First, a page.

NLP++ and VisualText

Such a system was developed between 1998 and 2001. The computer language NLP++ and its IDE, VisualText were developed in order to construct computer programs what were in effect “Digital Human Readers”. NLP++ allowed for the syntactic matching of patterns in text, the use of linguistic and world knowledge, and the ability to create knowledge on-the-fly while processing.

Some of the advantages of such a system are that, unlike Machine Learning, NLP++ relies on humans encoding linguistic and world knowledge needed to do a task, whereas Machine Learning requires large amounts of text for training purposes. There are several advantages that come with such a system:

  • A system can be developed with a small corpus of text
  • If a problem arises, it is easy to fix given 100% of the code for the system is visible (“glass box”)
  • The system can easily be enhanced with time like any computer program

Automation Versus Building

With the advent of Machine Learning (ML), we have been seduced into thinking that everything can be learned automatically by computers. Machine Learning today cannot learn the principal players in court cases and incorporate them in a system to understand court cases. Machine learning cannot learn that the length of an appendix (organ) is 8-10 centimeters and alert a doctor that a radiology report indicates appendicitis. Nor can Machine Learning learn that the son of a mother is also the son of the father in text about genealogy.

If, however, we build systems using the necessary linguistic and world knowledge needed to perform a task, we CAN build Digital Human Readers that can understand text at the same level as human beings.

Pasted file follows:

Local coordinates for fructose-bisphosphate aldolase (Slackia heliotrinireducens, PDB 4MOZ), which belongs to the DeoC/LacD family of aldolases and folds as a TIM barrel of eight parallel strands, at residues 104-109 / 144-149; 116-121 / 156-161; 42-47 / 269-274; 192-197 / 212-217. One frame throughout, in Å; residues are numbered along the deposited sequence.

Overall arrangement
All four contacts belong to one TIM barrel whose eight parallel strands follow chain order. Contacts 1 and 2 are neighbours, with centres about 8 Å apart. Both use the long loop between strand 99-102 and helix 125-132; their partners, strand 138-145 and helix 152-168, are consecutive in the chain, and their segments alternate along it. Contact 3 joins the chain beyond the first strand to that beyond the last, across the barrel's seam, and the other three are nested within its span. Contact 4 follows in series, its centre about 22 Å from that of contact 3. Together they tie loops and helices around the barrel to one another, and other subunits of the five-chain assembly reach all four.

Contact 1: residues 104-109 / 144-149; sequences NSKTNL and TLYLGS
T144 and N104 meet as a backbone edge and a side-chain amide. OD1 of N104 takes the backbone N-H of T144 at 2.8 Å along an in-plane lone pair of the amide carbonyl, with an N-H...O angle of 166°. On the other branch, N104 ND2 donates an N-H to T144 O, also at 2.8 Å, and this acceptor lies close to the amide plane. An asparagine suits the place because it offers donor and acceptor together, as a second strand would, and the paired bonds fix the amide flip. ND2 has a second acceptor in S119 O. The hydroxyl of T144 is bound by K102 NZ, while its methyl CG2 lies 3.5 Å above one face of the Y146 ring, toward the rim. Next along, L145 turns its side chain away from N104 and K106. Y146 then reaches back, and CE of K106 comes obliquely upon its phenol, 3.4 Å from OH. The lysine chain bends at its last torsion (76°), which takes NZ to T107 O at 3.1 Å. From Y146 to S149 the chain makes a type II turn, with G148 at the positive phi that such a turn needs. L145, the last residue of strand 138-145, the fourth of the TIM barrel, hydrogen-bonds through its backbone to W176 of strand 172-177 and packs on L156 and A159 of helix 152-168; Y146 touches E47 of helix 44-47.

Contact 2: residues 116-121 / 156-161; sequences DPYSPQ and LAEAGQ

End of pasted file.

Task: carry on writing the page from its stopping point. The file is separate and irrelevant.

We have the tools, now we need to have the wherewithall to build the necessary dictionaries, knowledge bases, and processing algorithms that allow us to use this technology across industry and truly revolutionize our capabilities in getting computers to read and understand text like humans.

VisualText and NLP++

Links for NLP++ and VisualText


Photo of David de Hilster

David de Hilster  is a Consulting Software Engineer on the HPCC Systems Development team and has been a computer scientist in the area of artificial intelligence and natural language processing (NLP) working for research institutions and groups in private industry and aerospace for more than 30 years. He earned both a B.S. in Mathematics and a M.A. in Linguistics from The Ohio State University. David has been with LexisNexis Risk Solutions Group since 2015 and his top responsibility is the ECL IDE, which he has been contributing to since 2016. David is one of the co-authors of the computer language NLP++, including its IDE VisualText for human language called NLP++ and VisualText.

David can frequently be found contributing to Facebook groups on natural language processing. In his spare time, David is active in several scientific endeavors and is an accomplished author, artist and filmmaker.